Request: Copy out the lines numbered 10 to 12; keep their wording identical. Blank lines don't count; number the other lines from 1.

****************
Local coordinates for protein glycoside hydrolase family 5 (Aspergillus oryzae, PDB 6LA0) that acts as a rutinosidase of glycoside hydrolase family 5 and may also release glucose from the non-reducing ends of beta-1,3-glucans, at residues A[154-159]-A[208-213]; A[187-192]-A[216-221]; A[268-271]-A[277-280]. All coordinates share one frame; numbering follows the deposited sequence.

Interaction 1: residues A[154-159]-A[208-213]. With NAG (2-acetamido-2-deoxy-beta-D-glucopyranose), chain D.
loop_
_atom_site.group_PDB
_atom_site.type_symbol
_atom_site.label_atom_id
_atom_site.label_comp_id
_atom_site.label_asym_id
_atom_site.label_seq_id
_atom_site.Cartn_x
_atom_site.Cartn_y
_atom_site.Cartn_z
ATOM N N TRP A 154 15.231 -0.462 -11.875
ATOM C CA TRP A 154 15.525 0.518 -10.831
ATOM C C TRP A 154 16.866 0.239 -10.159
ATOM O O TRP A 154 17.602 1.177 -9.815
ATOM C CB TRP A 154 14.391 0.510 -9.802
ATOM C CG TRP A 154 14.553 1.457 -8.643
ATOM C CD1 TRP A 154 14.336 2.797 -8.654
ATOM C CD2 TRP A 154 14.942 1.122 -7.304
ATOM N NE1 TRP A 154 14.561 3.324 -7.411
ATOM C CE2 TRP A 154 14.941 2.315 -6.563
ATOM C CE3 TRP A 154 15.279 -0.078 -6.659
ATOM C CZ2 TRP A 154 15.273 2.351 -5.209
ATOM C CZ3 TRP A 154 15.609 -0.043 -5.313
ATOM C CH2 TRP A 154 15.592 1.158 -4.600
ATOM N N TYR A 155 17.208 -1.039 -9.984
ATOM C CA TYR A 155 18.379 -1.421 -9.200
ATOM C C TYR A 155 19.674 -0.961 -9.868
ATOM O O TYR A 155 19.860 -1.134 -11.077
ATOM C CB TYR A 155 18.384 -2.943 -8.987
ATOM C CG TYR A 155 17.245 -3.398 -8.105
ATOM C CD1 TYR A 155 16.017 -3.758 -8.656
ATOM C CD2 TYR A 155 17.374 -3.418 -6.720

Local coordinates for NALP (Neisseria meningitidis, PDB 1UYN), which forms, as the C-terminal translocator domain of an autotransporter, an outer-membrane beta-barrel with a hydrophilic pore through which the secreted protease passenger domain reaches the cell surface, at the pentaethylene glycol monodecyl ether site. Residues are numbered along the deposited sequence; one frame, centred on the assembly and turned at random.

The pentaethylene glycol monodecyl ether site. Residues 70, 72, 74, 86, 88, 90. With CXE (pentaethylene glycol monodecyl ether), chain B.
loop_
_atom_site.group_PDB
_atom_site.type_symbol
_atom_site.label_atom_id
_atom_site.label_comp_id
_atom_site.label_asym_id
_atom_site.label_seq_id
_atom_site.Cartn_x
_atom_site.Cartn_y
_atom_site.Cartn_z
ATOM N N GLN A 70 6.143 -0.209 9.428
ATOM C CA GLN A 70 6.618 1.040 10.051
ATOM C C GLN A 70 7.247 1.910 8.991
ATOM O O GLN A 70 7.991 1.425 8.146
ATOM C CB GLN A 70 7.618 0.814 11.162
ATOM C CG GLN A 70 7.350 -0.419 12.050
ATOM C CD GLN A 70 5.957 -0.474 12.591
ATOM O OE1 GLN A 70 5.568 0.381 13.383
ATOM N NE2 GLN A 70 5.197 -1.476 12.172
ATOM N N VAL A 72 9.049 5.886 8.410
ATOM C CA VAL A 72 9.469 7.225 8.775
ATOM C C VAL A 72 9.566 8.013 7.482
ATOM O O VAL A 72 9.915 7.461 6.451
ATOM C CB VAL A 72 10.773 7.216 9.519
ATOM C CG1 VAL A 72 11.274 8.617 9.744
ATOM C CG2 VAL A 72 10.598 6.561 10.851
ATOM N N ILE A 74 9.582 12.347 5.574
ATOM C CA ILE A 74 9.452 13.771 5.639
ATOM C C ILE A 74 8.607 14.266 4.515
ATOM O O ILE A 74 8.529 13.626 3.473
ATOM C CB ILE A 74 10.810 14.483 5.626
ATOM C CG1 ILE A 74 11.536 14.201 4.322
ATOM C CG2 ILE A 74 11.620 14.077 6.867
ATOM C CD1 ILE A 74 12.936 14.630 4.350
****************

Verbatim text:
_atom_site.Cartn_x
_atom_site.Cartn_y
_atom_site.Cartn_z